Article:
Pigfoot is a multi award-winning theatre company telling stories about the climate crisis, with the least carbon impact possible. Their latest show HOT IN HERE comes to Oxford on 13 & 14 October and features the first energy-harvesting dance floor used in live theatre. We spoke to co-directors Hetty Hodgson and Bea Udale-Smith about the inspiration behind the show:
How has HOT IN HERE been made?
Hot in Here has been made from interviews we did with climate advocates at the frontlines of the climate crisis, predominantly living in countries in the Global South or nearest the Equator, or where it’s dangerous to be an activist.
We devised the show from these interviews, working with our creatives and devisers to ask what it means to be people living in the UK, during the global climate crisis. We knew we wanted to connect audiences in the UK with action that’s taking place globally to prevent climate change, and to explore what climate justice and injustice means. And we knew the show was going to be powered by an energy-harvesting dancefloor. But beyond that – anything was up for grabs!
The show’s developed in a way which uses lots of different forms to tell its story — there’s our video interviews, the real-life stories of climate advocates around the world – but also drag and prophecy, poetry and comedy, and obviously lots of dancing. And there’s a more conventional narrative – following three characters living in the UK today, and their relationship with the climate crisis. But everything we’ve made has come, in some way, from the interviews we’ve done with climate advocates from around the world.
Who were the climate advocates you interviewed? How did the interviews take place?
The interviews first took place as part of our Camden People’s Theatre Outside the Box commission, which we were given in 2020. We worked for nearly nine months (although interrupted by lockdowns) with students from Acland Burghley – looking at how we can use theatre to take climate action, and as a tool to process and express how we feel about living in a climate emergency. So initially students from Acland Burghley interviewed climate advocates – first over Zoom, then (when lockdown hit again) through emails and videos. Since then, we’ve actually interviewed 29 climate advocates for the show, from 23 different countries around the world. People like Mitzi Jonelle Tan, the convenor of Youth Advocates for Climate Action Philippines (YACAP), the Fridays For Future of the Philippines. Every interview we’ve done has been a huge honour, and has hugely inspired what we’ve made.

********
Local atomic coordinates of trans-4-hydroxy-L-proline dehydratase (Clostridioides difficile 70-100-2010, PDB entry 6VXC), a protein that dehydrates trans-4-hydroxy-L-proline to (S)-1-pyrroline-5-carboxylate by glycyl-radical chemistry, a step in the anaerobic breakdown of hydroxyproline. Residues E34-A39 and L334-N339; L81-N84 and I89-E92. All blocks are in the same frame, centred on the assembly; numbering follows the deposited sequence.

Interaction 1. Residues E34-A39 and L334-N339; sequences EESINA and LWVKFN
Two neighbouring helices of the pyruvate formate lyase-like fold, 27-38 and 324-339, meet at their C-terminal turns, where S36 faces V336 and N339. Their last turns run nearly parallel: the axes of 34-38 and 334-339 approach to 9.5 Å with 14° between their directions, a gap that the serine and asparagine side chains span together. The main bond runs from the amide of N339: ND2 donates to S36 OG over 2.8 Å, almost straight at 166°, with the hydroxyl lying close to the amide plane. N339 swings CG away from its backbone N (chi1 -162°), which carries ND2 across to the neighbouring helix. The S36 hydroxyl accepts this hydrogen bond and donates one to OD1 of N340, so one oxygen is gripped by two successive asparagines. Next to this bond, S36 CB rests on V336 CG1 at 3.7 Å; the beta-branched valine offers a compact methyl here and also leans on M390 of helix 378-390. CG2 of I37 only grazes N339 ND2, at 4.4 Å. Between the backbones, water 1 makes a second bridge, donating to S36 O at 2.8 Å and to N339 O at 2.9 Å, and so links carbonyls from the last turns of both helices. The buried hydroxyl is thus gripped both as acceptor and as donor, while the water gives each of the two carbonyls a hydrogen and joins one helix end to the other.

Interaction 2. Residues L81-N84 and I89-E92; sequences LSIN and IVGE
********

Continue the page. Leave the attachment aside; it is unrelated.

Does the show have a happy ending?
Definitely! As much as the show is about the reality of the climate crisis, it’s also about celebrating the action being taken today for climate justice. The show’s about overcoming anxiety, finding community, and how we can take action in our own lives.
Earlier you mentioned your energy-harvesting dancefloor. How does that work? Where did you come up with the idea for that?
So we’ve been generating energy live during our shows since 2018, when we first developed our family show ‘How To Save A Rock’ which is powered by a bike-generator. An energy-harvesting floor works much the same way as a bike-generator, converting the kinetic energy of our performers’ bodies into electricity. With support from the ‘I’ve Got An Idea Fund’, our incredible lighting and dancefloor designer, Jack Hathaway, has actually incorporated a more “traditional” bike-generator motor into our floor’s new design, converting the vertical, up-and-down motion of the floor into rotary motion, before that energy is harvested for electricity.
Our show will be the first time an energy-harvesting dancefloor is used in live theatre, worldwide- although as we’re often reminded, Coldplay have recently used one in their ‘Music of the Spheres’ World Tour (although we would like to say that we did have the idea before they did, and we wouldn’t mind at all if they wanted to drop us a credit-line on their next Instagram).
Each tile of our dancefloor generates energy, so when it’s just one person moving on stage, only a small amount of electricity is created. With 2 people- it’s double. With a whole stage full of people, we can generate loads more. So, as well as showing that renewable energy is exciting (and that we’re not bound to fossil fuel companies, however much it might feel like it), it also feels like a pretty perfect metaphor for how climate action (or any type of collective action) works- one person can make a difference, but lots of people working together, taking the same action, can force a corporation to change its practises, hold a government to its promises, or create the type of community and culture we need to mitigate the climate crisis.
Hot in Here will be performed at The North Wall on 13 & 14 October 2022 at 8pm. Book tickets here.